…“LORD, I am not doing good right now. It’s too much going on and I don’t feel good. I don’t know what to do LORD I need to be patient. Please make me patient."
September 2004: Anton and I were excited to find out that I would be staying at our home station for delivery. Our daughter became bored with the inside of our house. She desired to spend more time outside or at other places. I had started to do better with keeping my food down, but the nausea remained. Therefore, all I wanted to do was stay in a horizontal position and since her vocabulary also extended, she expressed her displeasure about the situation. I felt as though I couldn’t take it; sometimes I wanted to yell at her, “Shut-up please! Just sit and watch Blues’ Clues and leave me alone!” Instead, I told her it was quiet time because mommy did not feel well.
Boxes remained full, clothes in piles on the floor and fast food was considered a gourmet dish in our home. For the first two-½ weeks after my mother-in-law arrived, I did not see her. She stayed in her bedroom. When she did come out, it was to use the bathroom or maybe to get a soda. She wasn’t talking and she looked very ill. When I asked her if she was alright, she replied, “I’ll be alright. When does Anton get home? Did “Johnnie” eat?” “Johnnie” is my bother-in-law. He has Downs Syndrome and he was 22 at the time. I had to tell her that I didn’t know when Anton would be home, (his work schedule suspiciously changed, he left for work earlier but came home later…I accused him of trying to stay away from the chaos in our home and leaving me to deal with it), and that I fed “Johnnie” when I fed my daughter. Anton’s mother would then retreat back upstairs.
Exhausted. Nauseated. Angry.
During the 14th week of pregnancy, I had an appointment with the ENT who would come to Misawa from Yokota Air Base every three months to do evaluations and tonsillectomies. Misawa Air Base’s, our home station, medical facility was not a hospital, it was a clinic. Therefore, the services provided were limited. Anyway, this appointment was the last evaluation needed before I would leave for surgery. I asked the doctor if the baby would be affected from the surgery. His eyes widened and he asked, “You’re pregnant!” I told him yeah, 14 weeks!
Ready for a flashback? It’s August of 2003, two months after delivering our oldest, a lump began developing in my throat. Some people questioned me about it and I told them that I didn’t know what it was but it didn’t hurt. No one, not even I, pushed the issue. A few months later, I visited a friend down in the emergency room and one of the technicians asked me what the lump in my throat was all about. As the tip of my fingers brushed over it, I told him that it was my Adam’s Apple. Gently, he replied, “Sweetie, women don’t have Adam’s Apples. You should get that checked out.” Of course I didn’t. I assumed that if it were really a big deal then his suggestion would have been a bit more aggressive.
Then comes June of 2004. Because of a syncope episode, I was taken to the emergency room. The on-call doctor asked, besides Neurocardiogenic Syncope, if I had any other medical issues. I told her no. Questioningly, she said, “Thyroid problems?” Again, I told her no. The physician explained that she suspected that it was a Goiter and wanted to do an ultrasound and a biopsy. My mind could then only focus on the word biopsy. A Fine Needle Aspiration was performed for the biopsy. The sample had to be sent to Mildenhall Air Force Base in England for testing; therefore, my wait would be approximately two weeks.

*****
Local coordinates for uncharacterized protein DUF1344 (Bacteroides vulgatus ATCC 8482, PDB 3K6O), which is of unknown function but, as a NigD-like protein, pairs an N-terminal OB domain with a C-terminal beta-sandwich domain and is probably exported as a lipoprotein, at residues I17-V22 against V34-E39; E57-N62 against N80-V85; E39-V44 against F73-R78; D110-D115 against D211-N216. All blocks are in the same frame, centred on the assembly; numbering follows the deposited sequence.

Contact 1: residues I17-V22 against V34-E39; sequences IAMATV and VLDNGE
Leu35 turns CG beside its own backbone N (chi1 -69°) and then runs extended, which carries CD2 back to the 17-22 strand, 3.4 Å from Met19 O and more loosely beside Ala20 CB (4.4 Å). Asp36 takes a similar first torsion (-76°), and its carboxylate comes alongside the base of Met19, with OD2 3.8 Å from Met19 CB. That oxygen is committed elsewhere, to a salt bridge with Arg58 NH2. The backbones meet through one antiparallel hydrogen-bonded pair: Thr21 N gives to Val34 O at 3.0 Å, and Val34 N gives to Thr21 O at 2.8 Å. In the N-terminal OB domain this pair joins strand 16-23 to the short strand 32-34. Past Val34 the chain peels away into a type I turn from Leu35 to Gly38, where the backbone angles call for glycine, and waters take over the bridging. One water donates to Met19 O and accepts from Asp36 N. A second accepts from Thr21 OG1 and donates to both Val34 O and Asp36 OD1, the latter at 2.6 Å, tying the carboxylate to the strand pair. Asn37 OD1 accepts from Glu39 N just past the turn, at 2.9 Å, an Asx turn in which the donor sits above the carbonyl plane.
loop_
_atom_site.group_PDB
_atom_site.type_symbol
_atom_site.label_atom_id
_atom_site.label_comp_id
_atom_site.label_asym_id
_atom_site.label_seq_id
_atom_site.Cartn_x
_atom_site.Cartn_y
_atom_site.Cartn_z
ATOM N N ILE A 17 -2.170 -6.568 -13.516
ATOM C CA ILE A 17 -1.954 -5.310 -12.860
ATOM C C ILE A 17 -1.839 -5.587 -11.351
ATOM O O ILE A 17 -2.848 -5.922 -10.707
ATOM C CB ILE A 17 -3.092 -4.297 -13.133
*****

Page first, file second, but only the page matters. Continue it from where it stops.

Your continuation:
However, after six weeks, I heard nothing, so I called in for a telephone consultation. When my phone call was returned, the nurse explained to me that notes in my medical record stated that I had received a phone call informing me that the biopsy was benign but the General Surgeon thought it would be best for me to meet with the Otolarynologist, (Ear Nost Throat Specialist), on his next visit. Good news, but I did not get that phone call. When I saw the ENT, he verified that the mass was in fact benign and I could opt to have it removed or leave it alone if it caused me no problems. I opted to leave it alone. The doc was okay with my decision and stated that he would see me again on his next visit just for a follow-up.
The Goiter enlarged. By the time the ENT had come back, the mass had grown two centimeters. Though it was still benign, he suggested that I did have it removed because of its size and location; it was against my windpipe. Since Misawa’s clinic was not equipped for this type of surgery, we made a “date” for me to be medically aero evacuated, (I’ve used this system LOTS!!!), to Yokota. Anton was not approved to go with me this time nor could he take leave. I had been struggling with lust during this time; (I was attracted to men who personified the “Thug-Life” image, which was out of character for me. I never physically entertained my lusts, however, sin was present. Matthew 5:27-28), so Anton and I decided that the surgery would have to be postponed until he was able to take leave and accompany me to Yokota. My new surgery date was rescheduled for sometime between late September or early October of 2004, (don’t quite remember), but, by that time, I was pregnant again; which brings us back to the “current” story.
After discussing some of the possible risks for surgery during pregnancy, the decision was left up to Anton and I. Since my breathing had not been affected, we said that we wanted to wait until after delivery. The ENT agreed and said that he’d see me six weeks after delivery. So back home, in chaos-impatience-uncomfortable circumstances and arguments, we went and waited; so I prayed for more patience…
“LORD, they came to You in their distress; when You disciplined them, they could barely whisper a prayer.” Isaiah 26:16 NIV